Sometimes, however, functions require metal on metal contact, such as in headphone jacks or electrical systems in wind turbines. Still, friction causes wear and wear destroys performance, and it’s been difficult to predict when that will happen.
Sandia National Laboratories materials scientists Nicolas Argibay and Michael Chandross and colleagues developed a model to predict the limits of friction behavior of metals based on materials properties — how hard you can push on materials or how much current you can put through them before they stop working properly. They’ve presented their results at invited talks, most recently the 2016 Gordon Research Conference on Tribology, and in peer-reviewed papers, including a recentJournal of Materials Science article.
Their model could change the world of electrical contacts, affecting industries from electric vehicles to wind turbines. Understanding the fundamental causes of failure in metal contacts allows engineers to step in and fix the problem, and potentially lights up more paths toward new materials designs.
Linking science to engineering applications
The discovery of how to predict the friction behavior of metals began as a study of specific materials for projects.
“It’s a moment where you go from just having to say, ‘The materials behavior will be this because we measured it in those conditions’ to saying, ‘I can tell you what conditions you can run in and get the behavior you want,’” Argibay said. “In fact, we provide guidelines for developing new materials.”
Designers choose materials based on engineering rules of thumb under certain operating conditions, using the conventional wisdom that harder materials create less friction.
But Sandia’s research demonstrates the stability of the microstructure governs the friction behavior engineers care about, and that changes how engineers can think about design when they characterize and select materials, the researchers said.
The team studied pure metals, such as gold and copper, to break down the friction problem by looking at the simplest systems. Once they understood the fundamental behavior of pure metals, it was easier to demonstrate that these ideas apply to more complex structures and more complex materials, they said.
Idea began with separate project
The idea developed in a convoluted fashion, starting several years ago when Chandross was asked for simulations to help improve hard gold coatings — soft gold with a minor amount of another metal to make it harder. Gold is an efficient, corrosion-resistant conductor, but generally has high adhesion and friction — and thus high wear.
That project produced a paper that excited Argibay, who told Chandross he could do experiments to prove the concepts the paper described.
“From those experiments, the whole thing exploded,” Chandross said.
“We looked at the pure metals as a way to validate some of the hypotheses we had from Mike’s analysis of more complex systems,” Argibay explained. “If these ideas work in more complex systems, they ought to work in the most difficult scenario, the least likely scenario conventionally, and they did.”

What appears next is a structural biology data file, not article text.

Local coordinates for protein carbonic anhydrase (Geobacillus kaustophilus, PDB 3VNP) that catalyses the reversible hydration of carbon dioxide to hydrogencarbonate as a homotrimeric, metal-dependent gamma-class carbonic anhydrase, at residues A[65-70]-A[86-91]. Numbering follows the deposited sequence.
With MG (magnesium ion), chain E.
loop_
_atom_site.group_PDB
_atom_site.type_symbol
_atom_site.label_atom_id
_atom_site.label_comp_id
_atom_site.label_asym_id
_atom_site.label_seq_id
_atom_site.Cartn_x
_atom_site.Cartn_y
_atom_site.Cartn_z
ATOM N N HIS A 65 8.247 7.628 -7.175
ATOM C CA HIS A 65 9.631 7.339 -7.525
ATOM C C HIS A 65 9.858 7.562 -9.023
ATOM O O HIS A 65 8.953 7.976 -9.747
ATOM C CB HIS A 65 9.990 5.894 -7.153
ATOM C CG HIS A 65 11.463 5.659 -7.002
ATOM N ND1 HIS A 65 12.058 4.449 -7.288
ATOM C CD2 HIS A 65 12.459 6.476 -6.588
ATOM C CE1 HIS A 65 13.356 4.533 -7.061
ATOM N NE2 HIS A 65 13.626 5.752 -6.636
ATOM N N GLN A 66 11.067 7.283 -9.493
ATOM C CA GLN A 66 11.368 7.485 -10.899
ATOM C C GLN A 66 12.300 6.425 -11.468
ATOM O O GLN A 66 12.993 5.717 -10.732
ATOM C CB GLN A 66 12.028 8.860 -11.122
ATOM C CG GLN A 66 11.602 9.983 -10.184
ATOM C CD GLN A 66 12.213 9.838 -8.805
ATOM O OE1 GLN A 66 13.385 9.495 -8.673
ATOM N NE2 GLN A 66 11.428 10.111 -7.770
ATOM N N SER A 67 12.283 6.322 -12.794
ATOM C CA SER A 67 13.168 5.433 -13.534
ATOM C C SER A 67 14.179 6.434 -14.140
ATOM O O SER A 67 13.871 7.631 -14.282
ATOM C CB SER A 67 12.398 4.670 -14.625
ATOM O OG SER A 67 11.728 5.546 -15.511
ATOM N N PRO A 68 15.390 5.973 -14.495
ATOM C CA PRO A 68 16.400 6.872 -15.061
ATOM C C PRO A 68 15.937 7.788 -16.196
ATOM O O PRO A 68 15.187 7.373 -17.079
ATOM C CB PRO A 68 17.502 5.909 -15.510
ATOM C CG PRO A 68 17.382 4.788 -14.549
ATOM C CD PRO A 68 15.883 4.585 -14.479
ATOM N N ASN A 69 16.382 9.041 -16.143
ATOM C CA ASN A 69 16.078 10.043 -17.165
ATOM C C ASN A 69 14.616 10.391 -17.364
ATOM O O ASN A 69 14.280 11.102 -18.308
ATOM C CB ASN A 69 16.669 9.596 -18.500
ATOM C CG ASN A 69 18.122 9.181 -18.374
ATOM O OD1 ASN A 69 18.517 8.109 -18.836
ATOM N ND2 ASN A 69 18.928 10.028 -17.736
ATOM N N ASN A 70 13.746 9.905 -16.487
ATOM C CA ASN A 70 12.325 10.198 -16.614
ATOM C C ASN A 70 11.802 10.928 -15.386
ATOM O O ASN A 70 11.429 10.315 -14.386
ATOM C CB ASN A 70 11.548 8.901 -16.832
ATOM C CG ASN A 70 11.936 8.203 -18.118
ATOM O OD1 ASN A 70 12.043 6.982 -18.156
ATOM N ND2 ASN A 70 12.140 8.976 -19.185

Sandia’s work has implications for the growing worlds of wind turbines and electric vehicles, where companies seek an edge over the competition. The demand for electric cars and alternative ways of making electricity are likely to expand and in turn create demand for new technologies.
“Basically we’re bringing back technologies that were discarded because they didn’t really understand the materials and couldn’t make them work where and how they wanted to,” he said.
New projects are ongoing
The project is exploring copper against a copper alloy for a high-performance, efficient electrical contact. That could allow the wind turbine industry to explore designs that weren’t possible before.
In addition, the electrical contacts industry, which now uses alternating current in devices, might finally be able to turn to direct current devices as higher performance alternatives. As a possible interim step, Sandia researchers are exploring metallic electrical contacts as a drop-in for some applications, avoiding major changes in how the devices work.
Follow-up funding allowed the team to study the variable of temperature, and now Chandross has begun an LDRD project to look at metals with other structures. Previous work has been done with face-centered cubic structured metals. Chandross’ project seeks to understand friction in body-centered cubic metals, BCC metals, most commonly used for structural purposes. Researchers are looking at iron and tantalum.
Conventional wisdom holds that BCC metals won’t produce low friction. “This is one of those instances where understanding the molecular scale or atomic scale mechanisms caused us to say, ‘Yes, but they’re bad only if you’re not in the right conditions.’ What happens when you are in the right conditions?” Chandross said.
BCC metals could open up more design and engineering possibilities for wind power generation and electric vehicles, improving efficiency and ultimately reducing maintenance and manufacturing costs.